A truly execrable decision from the Indiana supreme court says that people may not resist the police entering their homes, even when the police entry is illegal:
Overturning a common law dating back to the English Magna Carta of 1215, the Indiana Supreme Court ruled Thursday that Hoosiers have no right to resist unlawful police entry into their homes. In a 3-2 decision, Justice Steven David writing for the court said if a police officer wants to enter a home for any reason or no reason at all, a homeowner cannot do anything to block the officer’s entry.
“We believe … a right to resist an unlawful police entry into a home is against public policy and is incompatible with modern Fourth Amendment jurisprudence,” David said.
The Magna Carta reference is no hyperbole; the opinion itself acknowledges it:
The English common-law right to resist unlawful police action existed for over three hundred years, and some scholars trace its origin to the Magna Carta in 1215.
The US Supreme Court has also upheld the right:
If the officer had no right to arrest, the other party might resist the illegal attempt to arrest him, using no more force than was absolutely necessary to repel the assault constituting the attempt to arrest.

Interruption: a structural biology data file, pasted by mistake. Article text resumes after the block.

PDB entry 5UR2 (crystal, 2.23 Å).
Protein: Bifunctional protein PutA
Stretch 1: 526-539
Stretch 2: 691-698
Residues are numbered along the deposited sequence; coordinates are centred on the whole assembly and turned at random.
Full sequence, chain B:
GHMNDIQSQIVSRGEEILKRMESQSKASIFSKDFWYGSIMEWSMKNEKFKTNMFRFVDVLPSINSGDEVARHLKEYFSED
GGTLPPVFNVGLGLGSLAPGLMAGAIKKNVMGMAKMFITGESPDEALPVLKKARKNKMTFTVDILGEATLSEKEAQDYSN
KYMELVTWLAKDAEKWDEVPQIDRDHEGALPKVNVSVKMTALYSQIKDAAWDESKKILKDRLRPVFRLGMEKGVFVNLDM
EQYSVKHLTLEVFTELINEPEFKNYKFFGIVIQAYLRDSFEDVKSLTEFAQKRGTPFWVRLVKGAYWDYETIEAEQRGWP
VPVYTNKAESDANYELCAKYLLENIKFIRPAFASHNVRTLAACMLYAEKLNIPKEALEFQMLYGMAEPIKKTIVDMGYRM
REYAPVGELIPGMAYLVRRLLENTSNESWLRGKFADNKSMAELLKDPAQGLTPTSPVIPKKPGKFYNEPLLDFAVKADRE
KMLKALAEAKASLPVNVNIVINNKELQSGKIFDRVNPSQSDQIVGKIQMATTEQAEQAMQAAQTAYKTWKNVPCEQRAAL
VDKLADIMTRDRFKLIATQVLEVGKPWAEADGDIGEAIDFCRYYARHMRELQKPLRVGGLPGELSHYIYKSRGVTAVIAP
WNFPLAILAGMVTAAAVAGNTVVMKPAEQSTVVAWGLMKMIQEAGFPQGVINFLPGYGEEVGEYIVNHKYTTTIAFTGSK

This, by the way, is exactly what the victim here did. He didn’t shoot at the police, or anything reckless like that. He physically blocked the door, and when the police tried to force their way in, he pushed back.
(Via the Corner.)
POSTSCRIPT: The opinion pretty much admits to judicial activism:
We believe however that a right to resist an unlawful police entry into a home is against public policy and is incompatible with modern Fourth Amendment jurisprudence.
What follows is not a legal argument, but, as promised, a public policy argument. But here’s what is what is particularly troubling about when the courts change the law. We are protected from ex post facto laws passed through the political process; the legislature cannot make a law that retroactively criminalizes something that happened before the law was passed. But we have no such protection when the courts change the law. In this case, the court admits that it is changing the law, and the victim goes to jail as a result:
In sum, we hold that Indiana [sic] the right to reasonably resist an unlawful police entry into a home is no longer recognized under Indiana law. Accordingly, the trial court‘s failure to give Barnes‘s proffered jury instruction on this right was not error.